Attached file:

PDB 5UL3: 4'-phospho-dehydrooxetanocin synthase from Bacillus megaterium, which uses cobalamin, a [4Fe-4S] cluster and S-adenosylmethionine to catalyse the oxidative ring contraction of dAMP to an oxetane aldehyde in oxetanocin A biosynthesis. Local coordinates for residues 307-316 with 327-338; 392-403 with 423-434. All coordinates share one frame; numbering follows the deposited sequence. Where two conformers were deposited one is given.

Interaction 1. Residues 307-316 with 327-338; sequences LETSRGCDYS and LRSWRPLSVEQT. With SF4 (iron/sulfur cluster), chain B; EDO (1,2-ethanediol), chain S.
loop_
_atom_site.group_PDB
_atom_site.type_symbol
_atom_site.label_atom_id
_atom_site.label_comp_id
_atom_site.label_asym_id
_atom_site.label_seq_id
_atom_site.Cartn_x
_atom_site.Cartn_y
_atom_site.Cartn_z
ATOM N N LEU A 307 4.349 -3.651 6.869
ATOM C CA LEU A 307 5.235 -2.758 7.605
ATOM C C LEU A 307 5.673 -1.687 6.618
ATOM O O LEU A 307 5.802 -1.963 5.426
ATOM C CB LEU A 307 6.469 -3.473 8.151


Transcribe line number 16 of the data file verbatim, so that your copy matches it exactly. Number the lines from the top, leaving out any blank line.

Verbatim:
ATOM O O LEU A 307 5.802 -1.963 5.426